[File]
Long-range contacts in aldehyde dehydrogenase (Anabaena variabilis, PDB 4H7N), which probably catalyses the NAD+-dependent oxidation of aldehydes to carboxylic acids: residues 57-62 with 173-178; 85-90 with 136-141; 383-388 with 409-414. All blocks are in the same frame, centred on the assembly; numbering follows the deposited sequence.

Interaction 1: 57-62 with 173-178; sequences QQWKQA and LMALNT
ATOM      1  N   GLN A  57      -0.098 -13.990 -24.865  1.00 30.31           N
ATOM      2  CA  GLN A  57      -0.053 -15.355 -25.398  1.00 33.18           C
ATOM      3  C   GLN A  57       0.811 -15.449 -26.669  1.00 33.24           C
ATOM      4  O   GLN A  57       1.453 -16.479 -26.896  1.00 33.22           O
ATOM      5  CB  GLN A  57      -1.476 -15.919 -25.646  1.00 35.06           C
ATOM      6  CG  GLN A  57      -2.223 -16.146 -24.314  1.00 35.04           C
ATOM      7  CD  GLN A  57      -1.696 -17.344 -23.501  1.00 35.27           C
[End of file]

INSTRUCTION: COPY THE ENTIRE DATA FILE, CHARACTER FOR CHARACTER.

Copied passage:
Long-range contacts in aldehyde dehydrogenase (Anabaena variabilis, PDB 4H7N), which probably catalyses the NAD+-dependent oxidation of aldehydes to carboxylic acids: residues 57-62 with 173-178; 85-90 with 136-141; 383-388 with 409-414. All blocks are in the same frame, centred on the assembly; numbering follows the deposited sequence.

Interaction 1: 57-62 with 173-178; sequences QQWKQA and LMALNT
ATOM      1  N   GLN A  57      -0.098 -13.990 -24.865  1.00 30.31           N
ATOM      2  CA  GLN A  57      -0.053 -15.355 -25.398  1.00 33.18           C
ATOM      3  C   GLN A  57       0.811 -15.449 -26.669  1.00 33.24           C
ATOM      4  O   GLN A  57       1.453 -16.479 -26.896  1.00 33.22           O
ATOM      5  CB  GLN A  57      -1.476 -15.919 -25.646  1.00 35.06           C
ATOM      6  CG  GLN A  57      -2.223 -16.146 -24.314  1.00 35.04           C
ATOM      7  CD  GLN A  57      -1.696 -17.344 -23.501  1.00 35.27           C